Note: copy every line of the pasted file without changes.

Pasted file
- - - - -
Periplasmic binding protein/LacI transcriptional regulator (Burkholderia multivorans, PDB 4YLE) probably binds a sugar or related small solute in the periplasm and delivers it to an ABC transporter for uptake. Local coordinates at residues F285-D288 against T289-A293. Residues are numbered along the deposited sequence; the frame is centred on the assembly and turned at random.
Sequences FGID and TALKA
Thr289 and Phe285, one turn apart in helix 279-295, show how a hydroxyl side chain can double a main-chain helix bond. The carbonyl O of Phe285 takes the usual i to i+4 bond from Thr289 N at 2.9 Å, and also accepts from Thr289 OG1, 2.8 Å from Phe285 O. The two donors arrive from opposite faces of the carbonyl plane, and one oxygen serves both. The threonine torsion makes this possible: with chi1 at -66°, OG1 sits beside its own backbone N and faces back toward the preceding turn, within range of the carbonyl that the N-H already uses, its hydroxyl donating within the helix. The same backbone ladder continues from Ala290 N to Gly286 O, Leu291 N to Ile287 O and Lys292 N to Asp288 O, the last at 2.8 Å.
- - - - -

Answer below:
Periplasmic binding protein/LacI transcriptional regulator (Burkholderia multivorans, PDB 4YLE) probably binds a sugar or related small solute in the periplasm and delivers it to an ABC transporter for uptake. Local coordinates at residues F285-D288 against T289-A293. Residues are numbered along the deposited sequence; the frame is centred on the assembly and turned at random.
Sequences FGID and TALKA
Thr289 and Phe285, one turn apart in helix 279-295, show how a hydroxyl side chain can double a main-chain helix bond. The carbonyl O of Phe285 takes the usual i to i+4 bond from Thr289 N at 2.9 Å, and also accepts from Thr289 OG1, 2.8 Å from Phe285 O. The two donors arrive from opposite faces of the carbonyl plane, and one oxygen serves both. The threonine torsion makes this possible: with chi1 at -66°, OG1 sits beside its own backbone N and faces back toward the preceding turn, within range of the carbonyl that the N-H already uses, its hydroxyl donating within the helix. The same backbone ladder continues from Ala290 N to Gly286 O, Leu291 N to Ile287 O and Lys292 N to Asp288 O, the last at 2.8 Å.